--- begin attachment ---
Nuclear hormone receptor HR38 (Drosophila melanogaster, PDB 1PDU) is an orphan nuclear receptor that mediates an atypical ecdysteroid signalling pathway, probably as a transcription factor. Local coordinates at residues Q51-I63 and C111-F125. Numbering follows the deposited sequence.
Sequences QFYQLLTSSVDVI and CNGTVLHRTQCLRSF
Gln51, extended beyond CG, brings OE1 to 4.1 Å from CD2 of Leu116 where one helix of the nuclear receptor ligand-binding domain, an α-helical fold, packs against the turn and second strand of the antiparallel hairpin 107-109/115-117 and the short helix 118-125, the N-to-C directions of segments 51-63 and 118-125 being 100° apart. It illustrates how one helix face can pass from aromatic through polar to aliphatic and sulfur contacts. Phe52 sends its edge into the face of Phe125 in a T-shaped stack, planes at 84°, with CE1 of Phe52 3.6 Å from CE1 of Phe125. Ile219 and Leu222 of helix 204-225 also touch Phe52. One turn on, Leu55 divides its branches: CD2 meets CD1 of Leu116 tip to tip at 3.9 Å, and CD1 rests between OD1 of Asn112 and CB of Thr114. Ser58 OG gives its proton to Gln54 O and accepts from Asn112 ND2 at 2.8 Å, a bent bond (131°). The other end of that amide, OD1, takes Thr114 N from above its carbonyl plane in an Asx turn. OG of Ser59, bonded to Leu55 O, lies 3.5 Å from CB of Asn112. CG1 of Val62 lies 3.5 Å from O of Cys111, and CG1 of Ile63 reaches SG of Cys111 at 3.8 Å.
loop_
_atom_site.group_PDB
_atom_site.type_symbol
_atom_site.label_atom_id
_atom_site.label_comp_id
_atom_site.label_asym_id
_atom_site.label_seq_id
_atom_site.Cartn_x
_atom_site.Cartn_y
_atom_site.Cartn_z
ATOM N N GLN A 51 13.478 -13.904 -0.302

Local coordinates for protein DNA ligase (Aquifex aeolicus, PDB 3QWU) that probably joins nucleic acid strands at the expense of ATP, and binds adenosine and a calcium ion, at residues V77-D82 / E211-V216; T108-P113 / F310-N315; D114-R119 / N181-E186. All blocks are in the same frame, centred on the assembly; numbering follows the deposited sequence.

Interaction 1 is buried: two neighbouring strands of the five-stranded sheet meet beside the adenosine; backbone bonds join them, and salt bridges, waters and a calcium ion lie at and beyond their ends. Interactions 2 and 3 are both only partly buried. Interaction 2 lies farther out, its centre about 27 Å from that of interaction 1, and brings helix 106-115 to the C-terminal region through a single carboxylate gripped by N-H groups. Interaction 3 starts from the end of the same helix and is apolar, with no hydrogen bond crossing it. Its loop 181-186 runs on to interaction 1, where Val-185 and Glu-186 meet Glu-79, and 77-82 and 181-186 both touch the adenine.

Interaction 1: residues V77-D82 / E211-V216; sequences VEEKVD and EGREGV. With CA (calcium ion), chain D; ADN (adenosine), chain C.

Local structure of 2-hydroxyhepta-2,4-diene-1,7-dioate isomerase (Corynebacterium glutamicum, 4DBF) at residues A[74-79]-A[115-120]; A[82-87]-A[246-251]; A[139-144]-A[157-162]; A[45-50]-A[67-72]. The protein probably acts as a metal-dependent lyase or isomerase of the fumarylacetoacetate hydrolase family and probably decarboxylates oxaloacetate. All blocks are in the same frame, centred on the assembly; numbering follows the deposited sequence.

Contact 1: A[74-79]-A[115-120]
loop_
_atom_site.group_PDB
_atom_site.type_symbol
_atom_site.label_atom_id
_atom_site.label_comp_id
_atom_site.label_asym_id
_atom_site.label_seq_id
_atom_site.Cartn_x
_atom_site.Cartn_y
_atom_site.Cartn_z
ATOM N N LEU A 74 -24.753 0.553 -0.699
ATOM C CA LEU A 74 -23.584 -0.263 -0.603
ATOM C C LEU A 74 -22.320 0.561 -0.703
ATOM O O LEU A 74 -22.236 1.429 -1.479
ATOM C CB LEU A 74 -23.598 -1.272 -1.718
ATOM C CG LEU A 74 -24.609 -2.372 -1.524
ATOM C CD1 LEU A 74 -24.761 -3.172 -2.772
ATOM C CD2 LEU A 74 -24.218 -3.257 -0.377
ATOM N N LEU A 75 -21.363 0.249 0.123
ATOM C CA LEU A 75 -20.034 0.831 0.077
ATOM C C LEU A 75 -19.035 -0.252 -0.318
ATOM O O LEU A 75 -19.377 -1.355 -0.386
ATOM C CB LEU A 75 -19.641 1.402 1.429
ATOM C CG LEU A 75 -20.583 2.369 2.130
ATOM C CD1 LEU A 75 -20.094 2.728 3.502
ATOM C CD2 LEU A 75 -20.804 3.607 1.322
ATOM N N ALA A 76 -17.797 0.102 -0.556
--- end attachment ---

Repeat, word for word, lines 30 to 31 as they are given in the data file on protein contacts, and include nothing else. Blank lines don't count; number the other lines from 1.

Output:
ATOM N N LEU A 74 -24.753 0.553 -0.699
ATOM C CA LEU A 74 -23.584 -0.263 -0.603